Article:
Dozens of clinics stopped offering abortions after Dobbs decision
More than 80% of abortion clinics in 15 states with strict abortion bans have stopped offering the procedure in the 100 days since the Supreme Court overturned Roe v. Wade, according to a new report from the Guttmacher Institute, a research organization that support abortion rights.
Why it matters: The findings bear out predictions that access to the procedure would rapidly decline in conservative-led states after justices effectively ended all federal protections on abortion. Some clinics have moved operations to states where abortion access is protected.
By the numbers: Guttmacher examined 15 states — Alabama, Arkansas, Arizona, Georgia, Idaho, Kentucky, Louisiana, Mississippi, Missouri, Oklahoma, South Dakota, Tennessee, Texas, West Virginia and Wisconsin — that prior to the high court's June 24 decision had a total of 79 clinics.
As of Oct. 2, 100 days after the decision, only 13 are providing abortions.
- Of the 66 clinics that no longer offer abortion care, 40 are offering other health care services and 26 have completely shut down.
- There are approximately 22 million women of reproductive age in these 15 states, meaning nearly one-third (29%) of all U.S. women in that cohort are living in states where abortion is inaccessible, the report says.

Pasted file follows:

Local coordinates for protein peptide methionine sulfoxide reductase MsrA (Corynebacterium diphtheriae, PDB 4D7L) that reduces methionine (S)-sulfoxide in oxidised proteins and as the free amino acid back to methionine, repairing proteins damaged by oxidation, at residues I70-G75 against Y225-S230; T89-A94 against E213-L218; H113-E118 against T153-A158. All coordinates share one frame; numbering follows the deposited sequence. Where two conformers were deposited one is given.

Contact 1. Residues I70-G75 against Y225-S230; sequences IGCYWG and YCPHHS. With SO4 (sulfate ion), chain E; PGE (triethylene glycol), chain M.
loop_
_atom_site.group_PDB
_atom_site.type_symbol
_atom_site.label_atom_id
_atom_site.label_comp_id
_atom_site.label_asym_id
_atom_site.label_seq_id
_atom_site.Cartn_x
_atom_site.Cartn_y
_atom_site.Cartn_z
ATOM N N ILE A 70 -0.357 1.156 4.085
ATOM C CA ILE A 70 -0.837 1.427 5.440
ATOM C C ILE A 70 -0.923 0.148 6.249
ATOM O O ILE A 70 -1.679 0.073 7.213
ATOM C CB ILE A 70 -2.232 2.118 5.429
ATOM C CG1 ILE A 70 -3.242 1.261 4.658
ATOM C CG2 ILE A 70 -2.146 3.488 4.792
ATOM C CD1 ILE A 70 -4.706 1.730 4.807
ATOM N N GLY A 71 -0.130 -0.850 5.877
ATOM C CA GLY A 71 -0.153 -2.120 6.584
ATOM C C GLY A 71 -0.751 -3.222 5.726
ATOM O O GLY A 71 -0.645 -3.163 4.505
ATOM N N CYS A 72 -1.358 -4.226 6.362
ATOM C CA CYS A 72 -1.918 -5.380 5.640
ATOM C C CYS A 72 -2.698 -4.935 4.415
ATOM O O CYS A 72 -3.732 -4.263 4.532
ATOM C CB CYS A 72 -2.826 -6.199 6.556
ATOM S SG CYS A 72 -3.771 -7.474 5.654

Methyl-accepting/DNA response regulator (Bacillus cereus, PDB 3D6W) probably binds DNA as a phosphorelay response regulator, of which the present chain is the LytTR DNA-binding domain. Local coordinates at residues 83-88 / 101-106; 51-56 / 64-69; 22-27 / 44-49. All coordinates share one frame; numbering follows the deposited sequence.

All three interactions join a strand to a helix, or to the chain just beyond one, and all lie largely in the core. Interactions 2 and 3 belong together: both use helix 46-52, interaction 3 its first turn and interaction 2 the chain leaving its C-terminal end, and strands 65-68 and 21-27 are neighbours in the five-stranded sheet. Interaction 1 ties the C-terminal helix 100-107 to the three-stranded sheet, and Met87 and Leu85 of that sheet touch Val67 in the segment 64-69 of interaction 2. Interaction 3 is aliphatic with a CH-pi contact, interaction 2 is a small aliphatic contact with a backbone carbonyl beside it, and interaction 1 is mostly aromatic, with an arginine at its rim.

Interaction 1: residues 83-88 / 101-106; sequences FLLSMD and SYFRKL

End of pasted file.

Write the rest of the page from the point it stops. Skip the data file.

State of play: Guttmacher researchers say that in the states where abortion is now unavailable, pregnant people seeking an abortion will need to travel out-of-state, self-manage their abortion using medication, or have to continue their pregnancy.
Zoom in: The 13 clinics that still provide abortions are all located in Georgia, where a six-week ban is in place.
- Texas had the most closures: Of the 23 clinics in operation before the decision, 12 shut down and 11 are open but only offering services other than abortion.
- In Wisconsin, an 1849 abortion ban that was preempted by Roe has not taken effect. However, health providers in the state facing legal uncertainty have stopped offering abortions, fearing possible prosecution.
What they're saying: “When clinics close down or stop offering abortion care, it represents a lost source of health care for their community," said Rachel Jones, a principal research scientist at the Guttmacher Institute.
- "More so, the loss of clinics is felt in all states — even those where abortion remains legal. Abortion clinics in these states are being inundated with people from states with abortion bans seeking care," Jones added.